Back in January, a concept was born. Our very own NDM#203, Kaylene, felt that writing a parenting column for The Disney Driven Life would be an incredible way to express how Disney influences the lessons that she teaches her children. She conceived the idea of singling out a quote from a Disney movie as the inspiration for the posts she envisioned, but she didn’t stop there.
Kaylene set to work gathering up a few of her closest friends that served along side her on Disney’s Moms Panel to contribute posts like this as well. After discussion it was decided that The Disney Driven Life would be granted a brief time frame for the panelists to share this column with the site. Unfortunately, that time has now expired. But we hope that you will follow all of the awesome panelists that have blessed us with their inspirational stories as they transfer their column over to Kaylene’s personal blog, Memory Maker Mom.
Thank you to all of the Disney Mom Panelists who have taken the time to share their various life experiences. Every single post has served as a source of wisdom, and we are grateful. This final post, closing out our time with the panelists is no exception. Enjoy!
Winnie the Pooh once said, “If you live to be a hundred, I want to live to be a hundred minus one day, so I never have to live without you.”
Most children grow up thinking that their Mom will be around forever. When I was 8 years old, I almost lost mine. It was November of 1979, and my family was on our way back from enjoying Thanksgiving in Maine. My Mom was driving our little Datsun while my Dad, my brother, and I were resting. An impatient 18-year-old kid pulled out to pass 3 cars without looking to see what was coming and he hit us head on with his big Chevy Impala. I don’t recall anything until I woke up in a small community hospital room all alone. I had 2 broken leg bones, a broken collarbone, a broken tooth, eye injuries and my face was torn from my bottom lip to my chin. My brother and Dad were in their own rooms, each with significant injuries as well. My brother had a broken femur. He was in traction for 6 weeks and a body cast after that. My Dad had 150 stitches for cuts on his lip and knee. The CB radio that we had under the dashboard had embedded in his knee.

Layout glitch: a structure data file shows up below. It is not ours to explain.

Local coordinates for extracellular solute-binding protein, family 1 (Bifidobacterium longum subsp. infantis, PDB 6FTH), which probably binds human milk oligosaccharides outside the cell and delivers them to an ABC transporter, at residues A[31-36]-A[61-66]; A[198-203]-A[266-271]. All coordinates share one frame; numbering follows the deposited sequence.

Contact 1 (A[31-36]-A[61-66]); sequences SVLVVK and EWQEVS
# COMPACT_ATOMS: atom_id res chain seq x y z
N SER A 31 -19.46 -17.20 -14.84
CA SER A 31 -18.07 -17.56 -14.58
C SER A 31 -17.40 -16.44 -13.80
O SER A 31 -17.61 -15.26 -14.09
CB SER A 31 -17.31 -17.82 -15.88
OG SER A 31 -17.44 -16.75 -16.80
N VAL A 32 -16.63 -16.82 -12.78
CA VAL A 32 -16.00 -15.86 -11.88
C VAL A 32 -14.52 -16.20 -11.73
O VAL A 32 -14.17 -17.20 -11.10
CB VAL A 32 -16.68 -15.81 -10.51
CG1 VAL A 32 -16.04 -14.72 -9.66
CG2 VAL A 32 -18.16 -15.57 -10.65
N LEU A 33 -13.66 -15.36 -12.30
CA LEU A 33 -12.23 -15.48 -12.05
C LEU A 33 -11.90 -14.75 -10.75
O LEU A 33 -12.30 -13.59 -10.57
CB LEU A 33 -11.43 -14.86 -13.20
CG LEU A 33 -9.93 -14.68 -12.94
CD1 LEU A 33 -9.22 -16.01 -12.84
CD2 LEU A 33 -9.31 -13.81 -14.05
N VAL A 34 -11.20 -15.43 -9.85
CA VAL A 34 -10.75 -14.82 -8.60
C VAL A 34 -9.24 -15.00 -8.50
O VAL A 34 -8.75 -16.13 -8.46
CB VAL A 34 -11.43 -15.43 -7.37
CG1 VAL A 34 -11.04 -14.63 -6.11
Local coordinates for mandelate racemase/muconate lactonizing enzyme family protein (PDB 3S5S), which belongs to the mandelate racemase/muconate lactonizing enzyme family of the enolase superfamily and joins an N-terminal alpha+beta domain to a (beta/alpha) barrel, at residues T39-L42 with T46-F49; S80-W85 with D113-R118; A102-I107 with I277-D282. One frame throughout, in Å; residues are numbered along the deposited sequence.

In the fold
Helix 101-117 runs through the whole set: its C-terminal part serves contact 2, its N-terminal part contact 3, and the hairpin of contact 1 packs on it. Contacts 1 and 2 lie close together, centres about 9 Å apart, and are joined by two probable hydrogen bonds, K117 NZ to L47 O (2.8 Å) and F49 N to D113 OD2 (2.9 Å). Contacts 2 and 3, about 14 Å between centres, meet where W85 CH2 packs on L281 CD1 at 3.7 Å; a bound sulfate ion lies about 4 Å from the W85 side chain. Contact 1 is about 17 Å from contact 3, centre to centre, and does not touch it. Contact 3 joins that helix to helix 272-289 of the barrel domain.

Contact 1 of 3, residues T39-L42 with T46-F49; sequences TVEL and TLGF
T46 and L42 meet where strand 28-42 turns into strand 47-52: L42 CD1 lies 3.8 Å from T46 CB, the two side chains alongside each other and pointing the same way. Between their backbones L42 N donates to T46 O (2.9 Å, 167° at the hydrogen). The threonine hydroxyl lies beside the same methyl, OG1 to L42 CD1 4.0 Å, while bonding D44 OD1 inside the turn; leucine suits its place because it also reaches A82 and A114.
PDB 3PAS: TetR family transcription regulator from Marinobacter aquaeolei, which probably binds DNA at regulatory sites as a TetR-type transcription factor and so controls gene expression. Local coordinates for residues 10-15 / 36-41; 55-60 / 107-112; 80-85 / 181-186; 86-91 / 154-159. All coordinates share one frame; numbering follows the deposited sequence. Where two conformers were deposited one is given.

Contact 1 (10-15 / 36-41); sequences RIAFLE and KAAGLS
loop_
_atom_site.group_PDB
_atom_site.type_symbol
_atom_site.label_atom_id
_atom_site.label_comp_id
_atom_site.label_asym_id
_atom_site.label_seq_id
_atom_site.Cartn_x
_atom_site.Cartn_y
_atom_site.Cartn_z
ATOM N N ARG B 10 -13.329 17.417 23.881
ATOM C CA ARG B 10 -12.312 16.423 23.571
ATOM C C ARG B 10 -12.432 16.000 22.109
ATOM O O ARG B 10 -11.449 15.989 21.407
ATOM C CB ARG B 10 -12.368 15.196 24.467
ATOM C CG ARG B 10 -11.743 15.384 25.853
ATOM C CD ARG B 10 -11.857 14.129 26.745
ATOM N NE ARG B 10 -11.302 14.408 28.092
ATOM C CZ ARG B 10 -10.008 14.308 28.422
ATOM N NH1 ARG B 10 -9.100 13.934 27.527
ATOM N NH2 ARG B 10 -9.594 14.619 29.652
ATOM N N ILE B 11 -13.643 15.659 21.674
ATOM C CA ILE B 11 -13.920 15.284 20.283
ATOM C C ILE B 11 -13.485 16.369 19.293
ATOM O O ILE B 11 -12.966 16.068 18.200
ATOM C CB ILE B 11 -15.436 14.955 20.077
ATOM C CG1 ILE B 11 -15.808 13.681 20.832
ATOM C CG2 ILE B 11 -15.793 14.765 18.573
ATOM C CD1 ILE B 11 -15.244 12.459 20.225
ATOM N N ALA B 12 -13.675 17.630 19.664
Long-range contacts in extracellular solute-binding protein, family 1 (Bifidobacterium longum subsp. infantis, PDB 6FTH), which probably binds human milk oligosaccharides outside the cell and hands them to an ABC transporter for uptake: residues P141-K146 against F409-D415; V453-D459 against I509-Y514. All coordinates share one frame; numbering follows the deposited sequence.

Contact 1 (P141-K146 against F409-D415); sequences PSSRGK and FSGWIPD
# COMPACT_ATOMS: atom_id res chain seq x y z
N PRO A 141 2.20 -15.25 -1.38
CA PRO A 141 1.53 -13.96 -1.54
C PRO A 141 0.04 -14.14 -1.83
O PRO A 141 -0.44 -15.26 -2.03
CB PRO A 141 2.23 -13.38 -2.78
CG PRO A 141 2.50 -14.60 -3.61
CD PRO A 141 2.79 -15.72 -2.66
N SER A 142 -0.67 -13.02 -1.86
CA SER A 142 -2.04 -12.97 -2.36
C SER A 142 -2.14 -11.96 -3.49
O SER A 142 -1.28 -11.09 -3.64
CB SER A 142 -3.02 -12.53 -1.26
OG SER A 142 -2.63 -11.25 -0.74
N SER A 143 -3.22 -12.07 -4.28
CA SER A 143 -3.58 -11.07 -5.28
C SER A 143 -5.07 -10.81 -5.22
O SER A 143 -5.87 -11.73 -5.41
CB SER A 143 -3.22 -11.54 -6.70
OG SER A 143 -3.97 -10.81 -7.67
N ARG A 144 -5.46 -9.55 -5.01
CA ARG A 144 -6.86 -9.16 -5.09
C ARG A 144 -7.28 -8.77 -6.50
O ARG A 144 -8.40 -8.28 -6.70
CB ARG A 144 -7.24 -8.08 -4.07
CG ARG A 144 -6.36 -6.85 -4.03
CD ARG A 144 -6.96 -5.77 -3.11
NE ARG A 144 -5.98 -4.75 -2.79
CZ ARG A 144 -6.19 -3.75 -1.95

Before long, my Dad came to my hospital room. He insisted that they move my brother and me in together so we wouldn’t be alone. We learned that our Mom had been rushed to Maine Medical Center and that she was in the Intensive Care Unit. She was so badly crushed in the car that the rescue workers were unable to extricate her with one “jaw of life.” A second Hurst tool had to be sent from a town a half-hour away. At 30 years old she had lost all signs of life as they tried to extricate her, but CPR brought her back. It took them about two-hour’s altogether to pull her out. They rushed her by ambulance to the community hospital in New Hampshire. There they inserted a chest tube and put her on full life support. They later told my Dad that they were given 100 to 1 odds against her arriving alive at Maine Medical Center, the nearest trauma center.
These were some of her injuries: a collapsed right lung, seven broken ribs, her right arm so badly crushed at the elbow that they almost amputated it, broken humerus, shattered right ankle (it still has a plate and 7 stainless steel screws), left ankle so badly shattered it was like crushed ice in a glass (nothing to attach a plate and screws to), crushed cheekbones, and broken front teeth. She lost all signs of life on the way to the hospital and again a couple days later in the hospital. Two weeks later she had severe chest pains. The doctor’s were alarmed that there might be a blood clot in her lung. At 3am she was rushed down the elevator for further tests. The next test showed it was an adhesion from scar tissue and she was put on blood thinner as a precaution. She was hospitalized for 40 days. The doctors said she’d never walk again, and definitely not without a brace. Miraculously the severed nerve in her leg regenerated within six months. She was also told after taking extensive nerve conduction tests that her right arm would only fill a sleeve –she would never regain use of it. However, within three months of occupational therapy, she saw movement again.